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YURTS: living inside a mandala
by Valerie Sartor
2008-02-19 09:36:05
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Round and warm, creative and comfortable, yurt constructions have long rode an unusual wave of popularity by symbolizing an ancient link to the earth as well as an alternative, portable lifestyle. For many, these breast shaped domiciles radiate pagan female spirituality while simultaneously conjuring up Golden Hordes of macho Mongol warriors.

The Russian word yurta, Mongolian ger, and Chinese mung gu bao represent much more than glorified tents; the original Turkic words: oy, ev or uy signify "dwelling place", specifically one's "homeland". Turkish yurts, the oldest, date back to the 4th century BC, while Bronze Age etchings depict various designs found from Siberia to the Caspian Sea, while the Scythians and Pazaryks, Uighurs, Khitais and Mongols, all constructed yurts after encountering fierce Turkish tribes 2500 years ago.

Turks bequeathed their design to Mongolian tribes living south of Lake Baikal and in the Altai; they placed these dwellings on both carts and upon the earth. Other Central Asians used yurts for rituals and residences, with Uighurs becoming noted for their vibrant blue felt coverings during the 8th and 9th centuries.

These flexible domiciles spread throughout vast inhospitable regions: polar tundras, Siberian steppes and the cruel Gobi. Wonderfully insulated, yurts keep householders warm in temperatures of -40 degrees Fahrenheit and cool in temperatures over 100 degrees Fahrenheit. Indeed, Turkish gypsy ancestors still roam from Lapland to Spain in modern portable yurts, campers and RVs, a far cry from their ancient wooden ox carts covered with animal pelts.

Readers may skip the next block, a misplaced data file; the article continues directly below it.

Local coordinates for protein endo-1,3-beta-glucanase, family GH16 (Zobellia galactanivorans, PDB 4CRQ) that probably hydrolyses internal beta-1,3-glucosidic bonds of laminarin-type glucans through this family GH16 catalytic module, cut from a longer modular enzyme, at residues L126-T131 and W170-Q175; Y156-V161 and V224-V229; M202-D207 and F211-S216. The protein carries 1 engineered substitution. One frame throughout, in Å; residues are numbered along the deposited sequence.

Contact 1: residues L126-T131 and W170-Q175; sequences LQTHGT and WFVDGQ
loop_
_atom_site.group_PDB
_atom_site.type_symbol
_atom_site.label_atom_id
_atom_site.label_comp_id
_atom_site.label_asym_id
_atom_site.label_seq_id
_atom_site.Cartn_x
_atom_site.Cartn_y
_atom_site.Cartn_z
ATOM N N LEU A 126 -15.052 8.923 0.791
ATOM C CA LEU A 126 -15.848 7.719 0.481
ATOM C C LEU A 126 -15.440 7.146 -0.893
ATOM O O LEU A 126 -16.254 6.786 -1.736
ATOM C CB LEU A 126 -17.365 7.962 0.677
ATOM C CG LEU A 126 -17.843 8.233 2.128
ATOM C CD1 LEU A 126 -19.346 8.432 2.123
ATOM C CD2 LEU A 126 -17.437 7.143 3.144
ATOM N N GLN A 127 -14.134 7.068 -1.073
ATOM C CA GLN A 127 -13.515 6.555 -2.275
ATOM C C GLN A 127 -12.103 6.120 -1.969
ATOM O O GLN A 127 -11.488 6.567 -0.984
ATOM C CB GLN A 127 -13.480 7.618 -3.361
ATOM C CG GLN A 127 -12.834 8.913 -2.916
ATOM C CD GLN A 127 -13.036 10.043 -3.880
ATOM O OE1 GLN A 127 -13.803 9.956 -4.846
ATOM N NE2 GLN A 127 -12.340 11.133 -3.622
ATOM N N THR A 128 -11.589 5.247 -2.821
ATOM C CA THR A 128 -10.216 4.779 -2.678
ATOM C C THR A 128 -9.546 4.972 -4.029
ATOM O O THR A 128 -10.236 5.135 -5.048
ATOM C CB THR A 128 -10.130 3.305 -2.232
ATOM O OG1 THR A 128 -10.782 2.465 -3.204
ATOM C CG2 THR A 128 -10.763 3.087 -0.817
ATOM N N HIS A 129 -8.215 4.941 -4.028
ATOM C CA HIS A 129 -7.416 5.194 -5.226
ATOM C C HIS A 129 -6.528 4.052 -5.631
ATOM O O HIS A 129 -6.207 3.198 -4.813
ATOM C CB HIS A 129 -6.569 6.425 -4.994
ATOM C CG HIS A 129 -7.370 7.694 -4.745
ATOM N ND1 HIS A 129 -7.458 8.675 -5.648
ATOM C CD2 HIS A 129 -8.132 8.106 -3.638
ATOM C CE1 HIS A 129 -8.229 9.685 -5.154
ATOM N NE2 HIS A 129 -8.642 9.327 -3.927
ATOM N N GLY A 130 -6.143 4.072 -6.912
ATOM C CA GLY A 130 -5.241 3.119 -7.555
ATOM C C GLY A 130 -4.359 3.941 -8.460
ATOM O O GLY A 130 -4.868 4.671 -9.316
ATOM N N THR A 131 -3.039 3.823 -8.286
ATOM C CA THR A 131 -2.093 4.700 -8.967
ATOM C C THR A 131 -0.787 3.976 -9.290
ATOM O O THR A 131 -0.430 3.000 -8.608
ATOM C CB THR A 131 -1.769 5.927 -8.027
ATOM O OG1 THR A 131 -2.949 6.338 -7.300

In Mongolian occupied territories ger designs morphed into three utilitarian types, becoming utterly round and aerodynamic as opposed to the ancient conical, tipi-like structure still used today by a small Mongolian minority of reindeer herders known as the Ewenki.

Today the classic Turkic or Khazak yurt is often two tiered, with a bentwood roof and crown, some having pointed roofs, but the circular ger remains the most common and home for 75% of the nomadic population living throughout parts of China, Russia, Mongolia and Siberia.

With willow slats lashed together by rawhide, forming a collapsible circular latticework, Mongolians still construct gers that always front southward. A crown ring sets upon two poles, centering the structure and allowing smoke to exit. Roof poles connect to the crown, circumventing the lattice frame, which is bound by an adjustable tension rope. Up to six felt layers pad the ger, and provide personal canopies for artwork.

Westerners have adopted and enhanced yurt prototypes from around the globe, using them for recreation, residences and personal pleasures. Modern yurts differ in size, trellis and roof pool curvature, doors, colors and lintel shapes, roof wheel spoke numbers and aesthetic designs. Although the basic structural motif hasn't changed among ethnic groups in centuries, new materials have been introduced: plastics, styofoams and manmade textiles. Certainly felt acts an excellent insulator and repels water but few women, Mongolian or modern, are now willing to beat, massage and pound 180 sheepskins in order to produce one standard felt yurt cover. Modern but ancient, yurts exemplify ingenious design.

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Alexandra Pereira2008-02-19 22:17:55
Thank you, Valerie, for your great articles once again!

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